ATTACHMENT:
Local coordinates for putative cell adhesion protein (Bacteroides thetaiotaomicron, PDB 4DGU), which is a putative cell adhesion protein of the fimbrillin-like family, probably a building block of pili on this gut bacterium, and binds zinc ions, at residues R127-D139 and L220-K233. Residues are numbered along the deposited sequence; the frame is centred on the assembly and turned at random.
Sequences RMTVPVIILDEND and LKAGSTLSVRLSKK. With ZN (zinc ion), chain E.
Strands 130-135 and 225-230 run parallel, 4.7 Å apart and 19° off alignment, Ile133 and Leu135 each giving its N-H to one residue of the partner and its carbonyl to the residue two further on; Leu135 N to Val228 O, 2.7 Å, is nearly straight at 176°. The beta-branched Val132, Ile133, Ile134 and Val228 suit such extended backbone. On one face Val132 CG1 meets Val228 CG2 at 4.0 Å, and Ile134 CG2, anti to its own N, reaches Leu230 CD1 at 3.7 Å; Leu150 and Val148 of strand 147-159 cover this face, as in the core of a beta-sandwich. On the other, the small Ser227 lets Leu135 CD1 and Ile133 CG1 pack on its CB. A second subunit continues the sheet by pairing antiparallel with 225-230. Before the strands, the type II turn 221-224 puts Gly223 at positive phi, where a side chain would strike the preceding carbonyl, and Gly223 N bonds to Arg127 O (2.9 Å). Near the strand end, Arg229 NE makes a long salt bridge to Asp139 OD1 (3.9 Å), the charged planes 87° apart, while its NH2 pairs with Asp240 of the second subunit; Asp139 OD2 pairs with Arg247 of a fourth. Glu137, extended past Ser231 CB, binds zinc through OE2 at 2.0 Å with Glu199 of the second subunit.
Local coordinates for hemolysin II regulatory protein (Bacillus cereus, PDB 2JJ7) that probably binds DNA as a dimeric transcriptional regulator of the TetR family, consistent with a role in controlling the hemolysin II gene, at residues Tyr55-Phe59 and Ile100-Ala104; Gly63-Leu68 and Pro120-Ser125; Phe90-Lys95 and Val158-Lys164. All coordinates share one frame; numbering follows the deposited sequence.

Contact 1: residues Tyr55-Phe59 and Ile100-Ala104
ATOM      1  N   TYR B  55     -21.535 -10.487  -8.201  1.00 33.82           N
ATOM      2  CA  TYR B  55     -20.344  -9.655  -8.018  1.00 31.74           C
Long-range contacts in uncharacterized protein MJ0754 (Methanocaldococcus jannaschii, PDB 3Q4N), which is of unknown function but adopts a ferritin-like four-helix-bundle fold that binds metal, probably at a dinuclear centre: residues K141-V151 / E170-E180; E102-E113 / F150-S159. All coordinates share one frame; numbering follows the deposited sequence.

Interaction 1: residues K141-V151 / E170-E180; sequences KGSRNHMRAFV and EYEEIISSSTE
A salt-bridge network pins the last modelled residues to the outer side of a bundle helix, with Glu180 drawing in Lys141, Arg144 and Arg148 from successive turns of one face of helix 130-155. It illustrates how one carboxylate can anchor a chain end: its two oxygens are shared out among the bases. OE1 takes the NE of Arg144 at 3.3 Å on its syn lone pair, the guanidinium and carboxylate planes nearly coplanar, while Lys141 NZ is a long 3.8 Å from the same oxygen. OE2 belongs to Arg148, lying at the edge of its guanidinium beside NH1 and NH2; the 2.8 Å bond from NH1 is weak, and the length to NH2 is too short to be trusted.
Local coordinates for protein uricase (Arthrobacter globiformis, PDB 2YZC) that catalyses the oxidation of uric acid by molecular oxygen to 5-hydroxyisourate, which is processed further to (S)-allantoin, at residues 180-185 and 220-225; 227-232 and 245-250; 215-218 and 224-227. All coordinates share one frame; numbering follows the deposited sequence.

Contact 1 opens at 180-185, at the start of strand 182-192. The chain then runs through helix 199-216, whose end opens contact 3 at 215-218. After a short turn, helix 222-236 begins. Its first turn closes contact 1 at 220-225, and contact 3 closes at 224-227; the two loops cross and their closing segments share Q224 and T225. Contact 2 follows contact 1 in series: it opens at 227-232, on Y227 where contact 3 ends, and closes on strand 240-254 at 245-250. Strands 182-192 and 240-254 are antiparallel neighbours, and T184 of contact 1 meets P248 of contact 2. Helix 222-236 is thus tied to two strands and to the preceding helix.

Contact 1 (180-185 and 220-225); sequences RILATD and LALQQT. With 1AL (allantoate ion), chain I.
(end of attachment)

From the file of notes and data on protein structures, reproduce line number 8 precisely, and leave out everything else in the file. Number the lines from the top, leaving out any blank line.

Long-range contacts in uncharacterized protein MJ0754 (Methanocaldococcus jannaschii, PDB 3Q4N), which is of unknown function but adopts a ferritin-like four-helix-bundle fold that binds metal, probably at a dinuclear centre: residues K141-V151 / E170-E180; E102-E113 / F150-S159. All coordinates share one frame; numbering follows the deposited sequence.